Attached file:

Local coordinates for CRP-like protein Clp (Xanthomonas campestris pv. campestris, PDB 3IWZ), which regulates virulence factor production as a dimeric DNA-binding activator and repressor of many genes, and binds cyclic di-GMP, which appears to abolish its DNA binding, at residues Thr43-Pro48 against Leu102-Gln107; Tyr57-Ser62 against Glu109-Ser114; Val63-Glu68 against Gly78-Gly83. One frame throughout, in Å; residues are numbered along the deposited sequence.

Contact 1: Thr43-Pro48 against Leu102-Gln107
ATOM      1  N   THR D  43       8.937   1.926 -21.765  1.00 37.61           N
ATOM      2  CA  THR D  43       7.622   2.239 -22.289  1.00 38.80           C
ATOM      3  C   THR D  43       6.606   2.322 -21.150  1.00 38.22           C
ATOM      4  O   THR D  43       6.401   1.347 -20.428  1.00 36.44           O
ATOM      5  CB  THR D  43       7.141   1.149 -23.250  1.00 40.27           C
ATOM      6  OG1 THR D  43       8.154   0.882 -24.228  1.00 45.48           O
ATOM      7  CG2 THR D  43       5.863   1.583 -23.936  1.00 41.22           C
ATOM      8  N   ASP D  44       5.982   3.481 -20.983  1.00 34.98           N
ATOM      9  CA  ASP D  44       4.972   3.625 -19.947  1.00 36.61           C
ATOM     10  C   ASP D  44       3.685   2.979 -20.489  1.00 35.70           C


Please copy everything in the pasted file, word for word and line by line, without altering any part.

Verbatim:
Local coordinates for CRP-like protein Clp (Xanthomonas campestris pv. campestris, PDB 3IWZ), which regulates virulence factor production as a dimeric DNA-binding activator and repressor of many genes, and binds cyclic di-GMP, which appears to abolish its DNA binding, at residues Thr43-Pro48 against Leu102-Gln107; Tyr57-Ser62 against Glu109-Ser114; Val63-Glu68 against Gly78-Gly83. One frame throughout, in Å; residues are numbered along the deposited sequence.

Contact 1: Thr43-Pro48 against Leu102-Gln107
ATOM      1  N   THR D  43       8.937   1.926 -21.765  1.00 37.61           N
ATOM      2  CA  THR D  43       7.622   2.239 -22.289  1.00 38.80           C
ATOM      3  C   THR D  43       6.606   2.322 -21.150  1.00 38.22           C
ATOM      4  O   THR D  43       6.401   1.347 -20.428  1.00 36.44           O
ATOM      5  CB  THR D  43       7.141   1.149 -23.250  1.00 40.27           C
ATOM      6  OG1 THR D  43       8.154   0.882 -24.228  1.00 45.48           O
ATOM      7  CG2 THR D  43       5.863   1.583 -23.936  1.00 41.22           C
ATOM      8  N   ASP D  44       5.982   3.481 -20.983  1.00 34.98           N
ATOM      9  CA  ASP D  44       4.972   3.625 -19.947  1.00 36.61           C
ATOM     10  C   ASP D  44       3.685   2.979 -20.489  1.00 35.70           C